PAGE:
8 robability Rules and Definitions (d) In other problems, the issue is to prove whether certain events are independent or dependent The following example is of this type eg When selecting one card at random from a standard deck, are the events H {Hearts} and R {Red} independent events? What about the two events H {Hearts} and F {Face}? In the first case, [ H R] and [ H ] [ R] Since these are NOT 104 equal, the two events H and R are not independent, ie they are dependent 3 the two events H and F are independent In the second case, [ H F] and [ H ] [ F] Since these are equal, 15 artition: A partition of an event E is a breakup of the event into mutually exclusive sub-events whose union is the whole of event E One special case of this has been seen before, namely a partition of the whole sample space S into one event A and its complement A The following Venn diagram illustrates this Another example of a partition involves two events A and B A partition of the event A is into two sub-events of A, namely A B and A B as illustrated in the following Venn diagram The event A is partitioned into darker region (event) A B and the lighter one A B eg A simple example is to partition the event F {Face cards} into the two sub-events R F {Red Face cards} and R F {Black Face cards} The next result makes use of this idea age 8 of 13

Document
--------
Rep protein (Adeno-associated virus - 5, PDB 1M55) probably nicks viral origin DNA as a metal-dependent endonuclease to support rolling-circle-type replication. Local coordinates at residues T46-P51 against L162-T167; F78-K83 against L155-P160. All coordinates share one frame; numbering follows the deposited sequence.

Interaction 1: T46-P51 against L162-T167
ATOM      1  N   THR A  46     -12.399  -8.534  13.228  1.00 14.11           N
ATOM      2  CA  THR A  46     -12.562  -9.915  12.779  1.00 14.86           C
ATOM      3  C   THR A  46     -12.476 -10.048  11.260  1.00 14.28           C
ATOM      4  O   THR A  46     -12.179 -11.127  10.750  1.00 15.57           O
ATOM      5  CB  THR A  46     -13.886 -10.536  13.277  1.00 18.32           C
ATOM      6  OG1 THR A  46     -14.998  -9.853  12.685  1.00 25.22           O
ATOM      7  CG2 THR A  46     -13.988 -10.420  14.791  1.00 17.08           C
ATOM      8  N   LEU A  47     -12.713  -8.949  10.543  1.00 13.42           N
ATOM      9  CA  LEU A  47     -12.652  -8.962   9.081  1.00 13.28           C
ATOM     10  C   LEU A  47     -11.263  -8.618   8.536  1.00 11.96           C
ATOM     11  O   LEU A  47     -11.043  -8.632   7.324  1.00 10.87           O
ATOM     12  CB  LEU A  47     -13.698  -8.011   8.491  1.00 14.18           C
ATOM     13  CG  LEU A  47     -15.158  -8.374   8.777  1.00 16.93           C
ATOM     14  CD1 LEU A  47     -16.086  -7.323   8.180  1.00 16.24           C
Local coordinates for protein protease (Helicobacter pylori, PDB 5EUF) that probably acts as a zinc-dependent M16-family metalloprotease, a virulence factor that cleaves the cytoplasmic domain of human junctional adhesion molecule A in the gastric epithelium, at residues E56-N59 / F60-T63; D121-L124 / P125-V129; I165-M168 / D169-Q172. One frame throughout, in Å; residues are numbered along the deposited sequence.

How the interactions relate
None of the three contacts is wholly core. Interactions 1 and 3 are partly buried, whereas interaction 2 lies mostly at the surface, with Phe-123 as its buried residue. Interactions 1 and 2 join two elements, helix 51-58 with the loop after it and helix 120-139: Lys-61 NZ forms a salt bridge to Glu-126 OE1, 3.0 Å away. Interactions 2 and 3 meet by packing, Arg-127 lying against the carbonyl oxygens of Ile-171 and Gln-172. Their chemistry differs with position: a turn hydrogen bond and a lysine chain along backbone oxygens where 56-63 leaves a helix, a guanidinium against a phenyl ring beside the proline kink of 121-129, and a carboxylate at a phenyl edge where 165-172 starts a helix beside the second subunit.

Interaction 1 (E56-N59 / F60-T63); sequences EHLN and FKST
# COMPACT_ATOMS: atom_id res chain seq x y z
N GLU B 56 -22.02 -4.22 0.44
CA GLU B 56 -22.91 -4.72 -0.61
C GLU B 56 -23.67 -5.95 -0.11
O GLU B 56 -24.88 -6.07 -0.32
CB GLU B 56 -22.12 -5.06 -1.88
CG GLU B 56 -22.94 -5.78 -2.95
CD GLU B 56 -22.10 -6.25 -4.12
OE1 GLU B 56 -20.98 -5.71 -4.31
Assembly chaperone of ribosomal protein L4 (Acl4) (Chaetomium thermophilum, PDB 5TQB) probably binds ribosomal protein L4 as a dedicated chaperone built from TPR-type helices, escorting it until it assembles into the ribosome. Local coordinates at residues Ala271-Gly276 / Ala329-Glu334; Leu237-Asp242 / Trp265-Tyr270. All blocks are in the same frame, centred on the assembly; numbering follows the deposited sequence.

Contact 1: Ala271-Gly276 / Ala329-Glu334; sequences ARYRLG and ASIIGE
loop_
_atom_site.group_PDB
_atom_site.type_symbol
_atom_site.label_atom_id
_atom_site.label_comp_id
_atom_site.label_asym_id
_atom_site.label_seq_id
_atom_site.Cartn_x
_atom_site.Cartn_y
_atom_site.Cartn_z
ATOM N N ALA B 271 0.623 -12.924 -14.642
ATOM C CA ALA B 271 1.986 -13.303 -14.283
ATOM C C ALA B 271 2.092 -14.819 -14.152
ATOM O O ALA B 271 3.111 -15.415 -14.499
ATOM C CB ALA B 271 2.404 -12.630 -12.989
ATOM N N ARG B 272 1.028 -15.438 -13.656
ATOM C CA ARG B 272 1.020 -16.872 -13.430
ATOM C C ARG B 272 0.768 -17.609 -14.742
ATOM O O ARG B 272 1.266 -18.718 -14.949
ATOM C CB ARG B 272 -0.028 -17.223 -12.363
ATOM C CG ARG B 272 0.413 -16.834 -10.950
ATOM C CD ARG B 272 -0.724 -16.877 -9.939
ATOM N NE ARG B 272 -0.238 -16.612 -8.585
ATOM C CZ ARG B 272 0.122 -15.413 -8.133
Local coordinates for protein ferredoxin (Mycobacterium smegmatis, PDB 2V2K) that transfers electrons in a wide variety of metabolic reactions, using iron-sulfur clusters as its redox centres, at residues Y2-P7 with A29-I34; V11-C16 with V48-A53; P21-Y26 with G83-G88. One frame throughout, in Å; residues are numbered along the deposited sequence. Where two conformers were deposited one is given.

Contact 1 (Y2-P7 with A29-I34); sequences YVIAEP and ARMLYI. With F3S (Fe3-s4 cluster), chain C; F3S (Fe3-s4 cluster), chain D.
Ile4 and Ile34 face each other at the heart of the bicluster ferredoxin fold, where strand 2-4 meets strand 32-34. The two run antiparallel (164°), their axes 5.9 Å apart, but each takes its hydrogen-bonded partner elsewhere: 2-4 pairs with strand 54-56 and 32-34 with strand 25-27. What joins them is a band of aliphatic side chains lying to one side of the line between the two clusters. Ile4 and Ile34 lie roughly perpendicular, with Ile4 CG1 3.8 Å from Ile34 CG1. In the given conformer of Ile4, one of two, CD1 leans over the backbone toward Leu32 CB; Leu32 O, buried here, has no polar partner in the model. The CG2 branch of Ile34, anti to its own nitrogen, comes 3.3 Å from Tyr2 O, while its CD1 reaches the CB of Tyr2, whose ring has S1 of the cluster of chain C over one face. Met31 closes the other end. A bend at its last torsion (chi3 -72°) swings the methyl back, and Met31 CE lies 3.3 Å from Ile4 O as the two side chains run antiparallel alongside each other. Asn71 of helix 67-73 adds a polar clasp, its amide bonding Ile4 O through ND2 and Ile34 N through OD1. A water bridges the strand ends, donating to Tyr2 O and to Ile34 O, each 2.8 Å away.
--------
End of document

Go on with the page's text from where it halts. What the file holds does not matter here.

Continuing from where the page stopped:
9 16 Law of Total robability: robability Rules and Definitions If an event is partitioned into several mutually exclusive sub-events, the Law of Total robability simply states that the probability of the event equals the sum of the probabilities of the sub-events into which the event has been partitioned This is a particular case of the Special Rule of Addition For the two partitions considered in point 15, this states that S A + A [ ] [ ] [ ] and [ A] [ A B] + [ A B ] These results seem obvious upon viewing the Venn diagrams on the previous page The second of these results involves finding the probabilities of intersections of two events Frequently the General Rule of Multiplication is used to do this In that case, the probability of an event A might be obtainable using [ A] [ A B] + [ A B ] B A B + B A B [ ] [ ] [ ] [ ] This result is the form of the Law of Total robability in the case in which the event A has been partitioned into two mutually exclusive sub-events, A B and A B Example [1] below illustrates this, and example [2] considers a partition of one event into three (or more) mutually exclusive sub-events Examples: [1] A survey of young adults under 30 years of age in Saskatchewan indicates that 25% of them are regular smokers Medical records indicate that 74% of regular smokers will eventually develop lung cancer whereas the percentage is only 18% for non-smokers What percentage of today s young adults in the province of Saskatchewan will eventually develop lung cancer? Let R denote the event that a randomly selected young adult under 30 years of age is a regular smoker Also, let C denote the event that a person will eventually develop lung cancer The information given above can be summarized as: [ R] 0 25 [ ] 74 [ C R ] 0 18 and [ R ] 0 75, C R 0, by the Rule of the Complement The event C {develops lung cancer} can be partitioned into two sub-events depending upon whether or not the person is a regular smoker, as illustrated below age 9 of 13